June 7– Monday– New York City– “After some forty-odd labor pains in the shape of balloting, the Democratic Convention has brought forth its candidate: Franklin Pierce of New Hampshire, with William Rufus King for Vice-President. Nobody knows much of Franklin Pierce, except that he is a decent sort of man in private life.” ~ Diary of George Templeton Strong.

June 10– Thursday– Rochester, New York–”Will you give notice that the Free Soil National Convention for nominating candidates for President and Vice President of the United States, will be held at Cleveland, Ohio, on the first Wednesday in August next.The time cannot, under the instructions of a majority of the committee, be fixed before harvest, and it would be doing great wrong to fix a day during the hurry of that season. The day named is, therefore, the earliest, under all circumstances, that could be appointed, and the place designated by the committee is very easy of access, at that season, of the year, since all the delegates can leave home, spend two days at the Convention, and return the same week. The regular call, in full, will be prepared and issued hereafter. We hope editors friendly to the liberty and prosperity of the people and country, will aid in circulating the notice. Samuel Lewis, Chairman.” ~ Frederick Douglass’ Paper

June 11– Friday– Boston, Massachusetts– “At the session of the Universal Reform Society composed in part of the leading Universalist ministers, the following resolution was offered: ‘Resolved, That we view with deep concern the present attitude of our country on the subject of slavery, believing as we do, that earnest efforts must be made for the overthrow of slavery, or the just judgment of God will descend on our land; and seeing, with great pain, a disposition on the part of those called statesmen to patch up compromises, which Merely hide but cannot cure the evil, we feel called on as Christians to testify against the unrighteousness of slavery, and to request our fellow Christians of every sect, to unite with us in striving to breakdown that loathsome institution.’” ~ The Liberator.

William-Lloyd-Garrison-02

William Lloyd Garrison

 

June 11– Friday– Washington, D.C.– “I transmit to Congress a report from the Secretary of State, on the subject of the disorders on the Rio Grande frontier, and recommend the legislation which it suggests, in order that the duties and obligations of this Government occasioned thereby may be more effectually discharged and the peace and security of the inhabitants of the United States in that quarter more efficiently maintained.” ~ Message to Congress from President Fillmore.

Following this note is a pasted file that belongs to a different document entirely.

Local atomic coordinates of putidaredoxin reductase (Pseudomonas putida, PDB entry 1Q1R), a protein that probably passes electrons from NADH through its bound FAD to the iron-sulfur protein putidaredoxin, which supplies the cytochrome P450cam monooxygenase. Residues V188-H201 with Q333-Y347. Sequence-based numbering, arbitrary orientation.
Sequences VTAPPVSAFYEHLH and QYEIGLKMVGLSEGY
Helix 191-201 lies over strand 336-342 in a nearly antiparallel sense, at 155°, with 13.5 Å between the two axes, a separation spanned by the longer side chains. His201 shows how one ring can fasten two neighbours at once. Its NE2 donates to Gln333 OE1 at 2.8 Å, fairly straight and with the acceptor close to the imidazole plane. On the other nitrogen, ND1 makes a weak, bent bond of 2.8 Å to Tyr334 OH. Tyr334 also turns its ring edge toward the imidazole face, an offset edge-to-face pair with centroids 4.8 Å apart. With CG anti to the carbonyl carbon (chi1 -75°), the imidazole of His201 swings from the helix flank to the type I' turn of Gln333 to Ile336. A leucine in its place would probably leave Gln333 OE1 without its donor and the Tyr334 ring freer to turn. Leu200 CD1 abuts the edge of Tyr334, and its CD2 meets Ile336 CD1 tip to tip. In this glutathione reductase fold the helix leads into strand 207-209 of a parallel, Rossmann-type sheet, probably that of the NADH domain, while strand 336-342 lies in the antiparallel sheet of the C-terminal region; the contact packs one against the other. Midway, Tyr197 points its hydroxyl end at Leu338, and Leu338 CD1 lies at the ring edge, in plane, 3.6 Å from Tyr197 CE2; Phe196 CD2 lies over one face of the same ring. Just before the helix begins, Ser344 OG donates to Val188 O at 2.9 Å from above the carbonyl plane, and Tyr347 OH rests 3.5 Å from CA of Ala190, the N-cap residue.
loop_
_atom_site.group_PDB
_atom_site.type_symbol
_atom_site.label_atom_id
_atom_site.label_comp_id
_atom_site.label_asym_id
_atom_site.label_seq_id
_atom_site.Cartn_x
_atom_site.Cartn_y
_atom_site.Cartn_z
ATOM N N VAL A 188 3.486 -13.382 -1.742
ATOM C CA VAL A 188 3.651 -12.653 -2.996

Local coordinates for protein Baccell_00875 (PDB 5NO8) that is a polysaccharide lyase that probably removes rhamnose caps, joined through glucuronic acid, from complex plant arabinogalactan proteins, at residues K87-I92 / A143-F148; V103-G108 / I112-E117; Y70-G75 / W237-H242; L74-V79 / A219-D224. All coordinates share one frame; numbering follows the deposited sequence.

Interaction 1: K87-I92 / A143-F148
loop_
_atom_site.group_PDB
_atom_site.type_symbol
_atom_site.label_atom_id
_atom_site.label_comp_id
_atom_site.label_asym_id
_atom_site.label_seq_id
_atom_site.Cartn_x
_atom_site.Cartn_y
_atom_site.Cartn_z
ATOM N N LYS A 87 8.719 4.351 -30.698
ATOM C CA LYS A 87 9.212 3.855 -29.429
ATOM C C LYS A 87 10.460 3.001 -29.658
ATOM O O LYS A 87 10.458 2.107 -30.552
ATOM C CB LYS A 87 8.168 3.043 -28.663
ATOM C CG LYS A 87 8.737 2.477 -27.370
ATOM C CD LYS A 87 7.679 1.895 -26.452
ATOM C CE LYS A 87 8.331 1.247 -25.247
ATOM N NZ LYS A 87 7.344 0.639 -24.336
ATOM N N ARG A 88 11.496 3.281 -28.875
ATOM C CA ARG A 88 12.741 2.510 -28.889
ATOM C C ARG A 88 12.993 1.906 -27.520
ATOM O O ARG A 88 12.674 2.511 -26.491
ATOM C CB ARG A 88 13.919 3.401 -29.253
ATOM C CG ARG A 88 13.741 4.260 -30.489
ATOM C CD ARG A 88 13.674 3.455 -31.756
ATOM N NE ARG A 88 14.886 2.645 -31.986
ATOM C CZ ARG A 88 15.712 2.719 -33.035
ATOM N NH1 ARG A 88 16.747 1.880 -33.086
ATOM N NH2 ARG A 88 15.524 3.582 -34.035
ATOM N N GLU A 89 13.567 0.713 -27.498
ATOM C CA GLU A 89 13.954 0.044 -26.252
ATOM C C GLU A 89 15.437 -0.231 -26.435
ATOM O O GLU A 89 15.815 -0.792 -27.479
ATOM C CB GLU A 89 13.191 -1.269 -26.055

June 12– Saturday– New Orleans, Louisiana– Taking note that a Southern writer is preparing a novel to contrast with Harriet Beecher Stowe’s Uncle Tom’s Cabin, “he had better write a history of Uncle Tag, Rag and Bobtail’s Cabin at the North, illustrating it with women fishing out drift wood from the ice of the river for fires; children eating with hogs out of offal barrels; emaciated corpses of fathers and mothers unshrouded, but ready for the grave, with starvation written on their sunken brows; young women, reduced by necessity to crime, leading a life of shame and vice, and giving birth to diseased and suffering children, whose little ray of life quickly expires amid the noxious atmosphere of sin and woe by which they are surrounded. Or all these groups might be placed in one picture, and to complete the whole, a likeness given of Mrs. Stowe, treading gingerly along upon her tiptoes, not noticing one of these most miserable objects at her own doors, but her eyes fixed upon distant ‘Africa,’ and her plaintive voice bemoaning the fate of the stout, fat, healthy Negroes and Negresses of the South, who are not only in an infinitely superior condition to the white poor of the North, but who, we dare say, are quite as well fed and a deal happier than Mrs. Stowe herself.” ~ Daily Picayune.